What do estate sales tell you about people?

Estate sales are oddly personal. I am always coming into someone’s life in a time of crisis because something terrible has happened, like a death, and now there is all this stuff that has to be dealt with. In these situations, I usually have an overwhelmed client that is not sure what he or she has, but it all has to go.


1920s wedding gown, found in a box in the back of a closet; the family thought it had been lost.

Part of this job is to listen to the client’s stories because this person lost someone dear (or maybe not so dear), but there is a mourning process, so I sort items and listen to the stories. This is where I find the hidden gems, literally, like an 18th century Chinese export teacup squirreled away in a kitchen cabinet with a bunch of regular teacups.


Late-18th century Chinese export teacup and saucer, found in the back of a kitchen cabinet.

Tell us about the appraisal part of your business. I know you are a member of the International Society of Appraisers.

Appraisals—aside from estate appraisals—are usually different because the client has a few objects and has some idea of their value but again, they need to be sold. My most fun appraisals have dealt with items related to entertainment, which I had not a lot of previous experience with. My parents were all into art and antiques and could care less about entertainment memorabilia. I recently did a collection of objects that had belonged to Perc Westmore who was a famous Hollywood make-up artist (Bette Davis always insisted that Perc be her make-up man). He collected items from the films he worked on and always had the actor’s autograph in his make-up box.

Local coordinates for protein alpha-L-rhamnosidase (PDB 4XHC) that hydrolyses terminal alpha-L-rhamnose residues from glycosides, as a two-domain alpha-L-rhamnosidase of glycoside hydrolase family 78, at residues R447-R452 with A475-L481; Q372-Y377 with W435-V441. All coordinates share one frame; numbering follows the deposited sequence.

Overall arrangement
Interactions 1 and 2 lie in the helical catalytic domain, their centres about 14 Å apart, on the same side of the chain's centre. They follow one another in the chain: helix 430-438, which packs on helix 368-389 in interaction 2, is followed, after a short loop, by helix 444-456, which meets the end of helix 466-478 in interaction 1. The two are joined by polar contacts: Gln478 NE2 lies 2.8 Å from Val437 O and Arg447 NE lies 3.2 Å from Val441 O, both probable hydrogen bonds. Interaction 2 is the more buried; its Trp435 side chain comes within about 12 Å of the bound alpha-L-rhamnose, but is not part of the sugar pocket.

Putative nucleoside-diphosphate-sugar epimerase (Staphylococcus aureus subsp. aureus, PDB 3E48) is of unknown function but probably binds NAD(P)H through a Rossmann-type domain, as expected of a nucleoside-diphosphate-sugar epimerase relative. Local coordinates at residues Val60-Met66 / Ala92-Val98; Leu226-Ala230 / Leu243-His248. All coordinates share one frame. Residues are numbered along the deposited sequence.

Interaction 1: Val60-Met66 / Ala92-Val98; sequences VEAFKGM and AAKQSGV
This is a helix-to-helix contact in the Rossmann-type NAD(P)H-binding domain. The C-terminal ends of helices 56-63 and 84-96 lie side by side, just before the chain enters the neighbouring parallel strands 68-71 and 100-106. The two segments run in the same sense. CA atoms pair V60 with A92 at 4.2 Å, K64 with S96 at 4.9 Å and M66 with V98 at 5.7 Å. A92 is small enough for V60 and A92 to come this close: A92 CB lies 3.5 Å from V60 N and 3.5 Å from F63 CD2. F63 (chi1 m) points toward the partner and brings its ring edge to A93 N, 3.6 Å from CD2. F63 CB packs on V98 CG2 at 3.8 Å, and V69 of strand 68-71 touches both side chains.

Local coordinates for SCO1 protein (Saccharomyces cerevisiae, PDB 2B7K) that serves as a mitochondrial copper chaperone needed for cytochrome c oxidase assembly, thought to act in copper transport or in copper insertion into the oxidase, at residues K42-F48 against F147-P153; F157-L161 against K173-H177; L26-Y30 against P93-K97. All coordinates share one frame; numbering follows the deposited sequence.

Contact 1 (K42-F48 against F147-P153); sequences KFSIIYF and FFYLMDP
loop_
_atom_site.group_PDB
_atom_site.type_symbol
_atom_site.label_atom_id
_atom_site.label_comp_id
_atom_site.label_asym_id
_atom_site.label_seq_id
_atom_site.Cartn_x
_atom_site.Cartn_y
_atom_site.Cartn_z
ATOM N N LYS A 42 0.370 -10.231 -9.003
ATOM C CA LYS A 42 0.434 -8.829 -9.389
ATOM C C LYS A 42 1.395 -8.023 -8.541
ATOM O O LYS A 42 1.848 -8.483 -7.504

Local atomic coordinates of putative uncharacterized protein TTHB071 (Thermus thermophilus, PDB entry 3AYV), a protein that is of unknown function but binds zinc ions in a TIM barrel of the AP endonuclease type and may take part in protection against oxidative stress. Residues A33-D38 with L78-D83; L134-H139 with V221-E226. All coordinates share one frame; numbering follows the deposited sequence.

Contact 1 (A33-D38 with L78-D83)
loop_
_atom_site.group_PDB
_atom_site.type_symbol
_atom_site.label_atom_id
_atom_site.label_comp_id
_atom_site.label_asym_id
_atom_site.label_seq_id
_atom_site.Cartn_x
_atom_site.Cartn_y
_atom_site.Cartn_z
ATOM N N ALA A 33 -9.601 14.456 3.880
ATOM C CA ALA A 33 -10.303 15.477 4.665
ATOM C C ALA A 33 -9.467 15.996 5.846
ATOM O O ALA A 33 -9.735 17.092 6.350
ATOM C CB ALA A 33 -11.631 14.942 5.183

Currently, I am working on a collection of personal correspondence by Hugh Hefner to one of his high school friends. The letters are such fun to read. Of course, Hefner was charming and funny, but I am learning that he was also surprisingly warm from his letters.

What are Chicagoans buying and selling?

Anything will sell at the right price, and I know that my clients get very upset when they hear that the wardrobe that they paid $10,000 for in 1985 is now only selling for $2,000. The thing that people not in this business don’t realize is that an antique is not necessarily valuable; it is just old. Antiques and vintage are subject to the same trends and fashions as interior design. Sleek, modern minimalism is in; then vintage mid-century modern is in, too, until it isn’t.


A mid-century modern patio table by Frederick Weinberg; it was shoved in the back of garden shed.


1960s Hollywood Regency vanity set.

That being said, mid-century modern is still in but starting to tail off. Hollywood Regency (think Dorothy Draper; same period but more fun and gold) is starting to become chic and is prices are rising. If you like antique brown wooden furniture and botanicals and engravings, this is a great time to collect because they are out of fashion. In the end, that hackneyed old saw, ‘You should buy what you love,’ always applies.


A circa 1910 American flag, stored in an old flour tin.


Walking sticks.

My house is woefully out of fashion, full of everything “out,” but I find my home to be beautiful, and it makes me happy to see my things every time I walk in the door.




Sophia’s Room features a glorious website filled with photos of treasures that have appeared at her estate sales, as well as news of her next sale at an historic Kenwood mansion February 23-25. Learn more at